The 2012 Paralympic Games took place in London, England, from August 29-September 9, and featured more than 4,000 athletes with disabilities from more than 160 countries. It was the largest Paralympic Games in history and was broadcast in more countries than ever before.
American athletes competed in 19 sports during the 11 days of competition including archery, boccia, cycling, equestrian, goal ball, judo, power lifting, rowing, sailing, shooting, sitting volleyball, football (soccer) seven-a-side, swimming, table tennis, track and field, wheelchair basketball, wheelchair fencing, wheelchair rugby, and wheelchair tennis.
The 227-member team included 11 U.S. Army Veterans and one wounded Soldier on active duty.
From August 29 through the conclusion of the Paralympic Games on September 9, U.S. Paralympics provided 10 daily video highlights packages via its U.S. Paralympics YouTube channel . The videos chronicled the competition and athlete stories and also included the Opening and Closing Ceremonies. Videos chronicled the lead-up to the competition were available late August.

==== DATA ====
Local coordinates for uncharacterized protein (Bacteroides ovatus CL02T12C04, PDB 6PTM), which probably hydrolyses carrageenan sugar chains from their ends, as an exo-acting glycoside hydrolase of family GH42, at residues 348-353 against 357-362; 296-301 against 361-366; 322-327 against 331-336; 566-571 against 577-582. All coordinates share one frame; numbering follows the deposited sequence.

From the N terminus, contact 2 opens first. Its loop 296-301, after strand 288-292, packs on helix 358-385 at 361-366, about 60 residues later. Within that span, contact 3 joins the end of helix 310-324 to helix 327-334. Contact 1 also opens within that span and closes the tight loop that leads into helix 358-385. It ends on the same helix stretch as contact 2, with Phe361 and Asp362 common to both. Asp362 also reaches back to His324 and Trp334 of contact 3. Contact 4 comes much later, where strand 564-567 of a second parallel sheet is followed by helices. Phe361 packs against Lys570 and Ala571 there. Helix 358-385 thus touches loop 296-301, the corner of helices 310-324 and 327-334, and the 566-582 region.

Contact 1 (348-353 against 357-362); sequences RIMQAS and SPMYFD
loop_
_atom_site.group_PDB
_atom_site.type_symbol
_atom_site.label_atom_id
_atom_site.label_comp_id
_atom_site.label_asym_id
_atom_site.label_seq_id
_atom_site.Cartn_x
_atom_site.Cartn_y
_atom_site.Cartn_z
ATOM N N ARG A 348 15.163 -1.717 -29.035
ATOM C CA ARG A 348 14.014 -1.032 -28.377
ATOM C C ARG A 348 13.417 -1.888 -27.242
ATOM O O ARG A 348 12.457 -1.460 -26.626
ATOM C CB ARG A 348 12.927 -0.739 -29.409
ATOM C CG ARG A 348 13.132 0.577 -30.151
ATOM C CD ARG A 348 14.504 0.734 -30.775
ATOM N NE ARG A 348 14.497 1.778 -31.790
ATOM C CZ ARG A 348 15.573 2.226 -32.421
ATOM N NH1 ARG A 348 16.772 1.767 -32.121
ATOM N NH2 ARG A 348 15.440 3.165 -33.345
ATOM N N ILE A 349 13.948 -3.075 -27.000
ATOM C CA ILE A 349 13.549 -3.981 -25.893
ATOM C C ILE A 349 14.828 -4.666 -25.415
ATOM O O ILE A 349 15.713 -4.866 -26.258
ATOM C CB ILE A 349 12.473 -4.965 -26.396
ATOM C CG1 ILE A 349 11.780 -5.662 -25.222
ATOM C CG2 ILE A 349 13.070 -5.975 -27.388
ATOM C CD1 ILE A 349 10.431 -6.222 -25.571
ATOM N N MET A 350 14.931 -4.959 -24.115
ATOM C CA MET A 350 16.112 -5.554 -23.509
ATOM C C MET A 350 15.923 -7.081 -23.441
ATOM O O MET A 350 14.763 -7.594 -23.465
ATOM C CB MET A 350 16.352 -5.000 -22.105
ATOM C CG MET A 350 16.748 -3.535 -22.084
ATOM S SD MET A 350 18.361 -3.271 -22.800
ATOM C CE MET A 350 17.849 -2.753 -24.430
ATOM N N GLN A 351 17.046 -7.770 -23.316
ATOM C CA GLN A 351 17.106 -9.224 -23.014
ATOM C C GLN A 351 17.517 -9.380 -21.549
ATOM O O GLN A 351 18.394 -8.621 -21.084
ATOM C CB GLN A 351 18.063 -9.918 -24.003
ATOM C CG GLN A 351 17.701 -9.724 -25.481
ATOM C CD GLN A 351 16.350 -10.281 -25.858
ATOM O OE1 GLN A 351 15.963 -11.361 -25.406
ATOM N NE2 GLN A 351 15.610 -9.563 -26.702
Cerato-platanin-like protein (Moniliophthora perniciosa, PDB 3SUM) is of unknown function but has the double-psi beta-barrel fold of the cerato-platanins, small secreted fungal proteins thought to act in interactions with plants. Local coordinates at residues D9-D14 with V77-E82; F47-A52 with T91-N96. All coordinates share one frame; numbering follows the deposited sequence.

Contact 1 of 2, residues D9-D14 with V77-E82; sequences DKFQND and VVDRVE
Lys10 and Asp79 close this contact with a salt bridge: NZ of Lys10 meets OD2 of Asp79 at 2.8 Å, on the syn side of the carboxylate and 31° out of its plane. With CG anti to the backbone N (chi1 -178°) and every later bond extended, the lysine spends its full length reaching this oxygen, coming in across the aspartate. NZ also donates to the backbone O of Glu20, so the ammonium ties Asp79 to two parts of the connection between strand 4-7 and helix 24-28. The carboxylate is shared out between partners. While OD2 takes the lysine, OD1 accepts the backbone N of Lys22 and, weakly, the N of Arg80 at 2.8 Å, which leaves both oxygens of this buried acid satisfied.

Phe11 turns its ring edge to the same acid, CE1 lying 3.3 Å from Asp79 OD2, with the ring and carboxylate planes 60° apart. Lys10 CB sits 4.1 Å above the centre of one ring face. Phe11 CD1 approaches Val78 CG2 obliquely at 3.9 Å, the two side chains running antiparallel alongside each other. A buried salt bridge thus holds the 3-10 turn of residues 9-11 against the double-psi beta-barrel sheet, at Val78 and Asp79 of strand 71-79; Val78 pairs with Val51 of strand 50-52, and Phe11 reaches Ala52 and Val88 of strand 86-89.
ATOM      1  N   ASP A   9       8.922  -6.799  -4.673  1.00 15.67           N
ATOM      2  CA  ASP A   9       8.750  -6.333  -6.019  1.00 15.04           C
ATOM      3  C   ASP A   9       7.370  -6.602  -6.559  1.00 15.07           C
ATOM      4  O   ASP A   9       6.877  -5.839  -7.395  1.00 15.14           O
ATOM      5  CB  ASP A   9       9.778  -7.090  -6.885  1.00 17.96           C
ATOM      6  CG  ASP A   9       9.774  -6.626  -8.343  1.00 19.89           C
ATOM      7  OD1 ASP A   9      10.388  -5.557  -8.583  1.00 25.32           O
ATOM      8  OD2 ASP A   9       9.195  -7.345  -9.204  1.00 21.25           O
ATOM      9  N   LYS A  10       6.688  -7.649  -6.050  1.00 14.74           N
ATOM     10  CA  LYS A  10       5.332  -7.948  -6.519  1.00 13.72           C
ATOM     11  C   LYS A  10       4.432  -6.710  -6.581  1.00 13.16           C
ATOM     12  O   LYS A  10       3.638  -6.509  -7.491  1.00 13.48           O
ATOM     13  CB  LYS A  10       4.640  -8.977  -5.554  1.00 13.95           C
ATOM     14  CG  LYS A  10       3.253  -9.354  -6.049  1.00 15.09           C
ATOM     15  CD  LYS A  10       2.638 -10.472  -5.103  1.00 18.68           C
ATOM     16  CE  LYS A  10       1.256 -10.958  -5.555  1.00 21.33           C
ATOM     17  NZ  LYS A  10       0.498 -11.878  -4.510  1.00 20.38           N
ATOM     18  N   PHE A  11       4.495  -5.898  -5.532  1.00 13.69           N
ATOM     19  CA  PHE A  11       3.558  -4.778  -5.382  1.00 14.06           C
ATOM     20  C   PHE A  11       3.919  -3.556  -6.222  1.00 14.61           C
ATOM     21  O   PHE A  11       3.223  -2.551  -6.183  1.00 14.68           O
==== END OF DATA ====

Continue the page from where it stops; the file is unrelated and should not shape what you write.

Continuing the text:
In addition to the online content, NBC Sports Network , aired one-hour highlight shows on Sept. 4, 5, 6, and 11 at 7 p.m. EDT. Following the Paralympic Games, on Sept. 16, NBC broadcasted a 90-minute special from 2-3:30 p.m. EDT. All NBC and NBC Sports Network Paralympic highlight shows and specials re-aired on Universal Sports Network and UniversalSports.com.
The International Paralympic Committee (IPC) , the global governing body of the Paralympic Movement, also announced its online coverage plans for the 2012 Paralympic Games, which included broadcasting 580 hours of live sports from London on Paralympic.org during the competition.
Each day the International Paralympic Committee (IPC) broadcasted four streams of uninterrupted live coverage from the Paralympics with English commentary, including daily coverage of swimming, wheelchair basketball, and track and field, while a fourth channel covered a range of sports. A fifth channel broadcasted a mixture of sports with Spanish commentary.
More than 1,000 hours of sporting action from a number of venues, including individual races and matches, were available on Paralympic.org as video on demand during the course of the competition. Two daily five-minute news bulletins were produced in English and Spanish.